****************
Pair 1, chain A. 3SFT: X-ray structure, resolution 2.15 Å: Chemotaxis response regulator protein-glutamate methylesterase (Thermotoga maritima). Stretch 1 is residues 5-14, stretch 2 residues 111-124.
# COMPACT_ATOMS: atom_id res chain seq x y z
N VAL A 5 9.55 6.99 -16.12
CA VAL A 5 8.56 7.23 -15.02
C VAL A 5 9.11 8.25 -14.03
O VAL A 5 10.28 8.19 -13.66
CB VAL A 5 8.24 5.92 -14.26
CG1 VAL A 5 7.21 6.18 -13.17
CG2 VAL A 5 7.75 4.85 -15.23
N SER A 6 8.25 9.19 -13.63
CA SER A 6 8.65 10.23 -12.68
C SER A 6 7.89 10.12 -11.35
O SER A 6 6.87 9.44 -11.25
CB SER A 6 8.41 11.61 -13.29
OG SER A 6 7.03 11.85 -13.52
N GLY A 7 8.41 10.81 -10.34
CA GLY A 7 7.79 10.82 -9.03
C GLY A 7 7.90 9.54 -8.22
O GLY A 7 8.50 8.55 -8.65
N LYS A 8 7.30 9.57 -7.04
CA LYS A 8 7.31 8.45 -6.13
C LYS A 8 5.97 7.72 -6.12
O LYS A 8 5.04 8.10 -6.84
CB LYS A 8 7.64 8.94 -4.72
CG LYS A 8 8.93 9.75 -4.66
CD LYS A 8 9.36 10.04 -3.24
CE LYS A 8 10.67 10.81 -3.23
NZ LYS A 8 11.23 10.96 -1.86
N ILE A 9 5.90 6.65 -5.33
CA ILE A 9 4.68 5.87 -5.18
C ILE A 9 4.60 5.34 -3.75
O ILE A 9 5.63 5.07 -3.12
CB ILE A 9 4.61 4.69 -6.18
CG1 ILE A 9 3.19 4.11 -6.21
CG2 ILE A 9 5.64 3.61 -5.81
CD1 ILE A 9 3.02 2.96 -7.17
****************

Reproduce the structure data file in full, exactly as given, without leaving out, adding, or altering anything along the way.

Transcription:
Pair 1, chain A. 3SFT: X-ray structure, resolution 2.15 Å: Chemotaxis response regulator protein-glutamate methylesterase (Thermotoga maritima). Stretch 1 is residues 5-14, stretch 2 residues 111-124.
# COMPACT_ATOMS: atom_id res chain seq x y z
N VAL A 5 9.55 6.99 -16.12
CA VAL A 5 8.56 7.23 -15.02
C VAL A 5 9.11 8.25 -14.03
O VAL A 5 10.28 8.19 -13.66
CB VAL A 5 8.24 5.92 -14.26
CG1 VAL A 5 7.21 6.18 -13.17
CG2 VAL A 5 7.75 4.85 -15.23
N SER A 6 8.25 9.19 -13.63
CA SER A 6 8.65 10.23 -12.68
C SER A 6 7.89 10.12 -11.35
O SER A 6 6.87 9.44 -11.25
CB SER A 6 8.41 11.61 -13.29
OG SER A 6 7.03 11.85 -13.52
N GLY A 7 8.41 10.81 -10.34
CA GLY A 7 7.79 10.82 -9.03
C GLY A 7 7.90 9.54 -8.22
O GLY A 7 8.50 8.55 -8.65
N LYS A 8 7.30 9.57 -7.04
CA LYS A 8 7.31 8.45 -6.13
C LYS A 8 5.97 7.72 -6.12
O LYS A 8 5.04 8.10 -6.84
CB LYS A 8 7.64 8.94 -4.72
CG LYS A 8 8.93 9.75 -4.66
CD LYS A 8 9.36 10.04 -3.24
CE LYS A 8 10.67 10.81 -3.23
NZ LYS A 8 11.23 10.96 -1.86
N ILE A 9 5.90 6.65 -5.33
CA ILE A 9 4.68 5.87 -5.18
C ILE A 9 4.60 5.34 -3.75
O ILE A 9 5.63 5.07 -3.12
CB ILE A 9 4.61 4.69 -6.18
CG1 ILE A 9 3.19 4.11 -6.21
CG2 ILE A 9 5.64 3.61 -5.81
CD1 ILE A 9 3.02 2.96 -7.17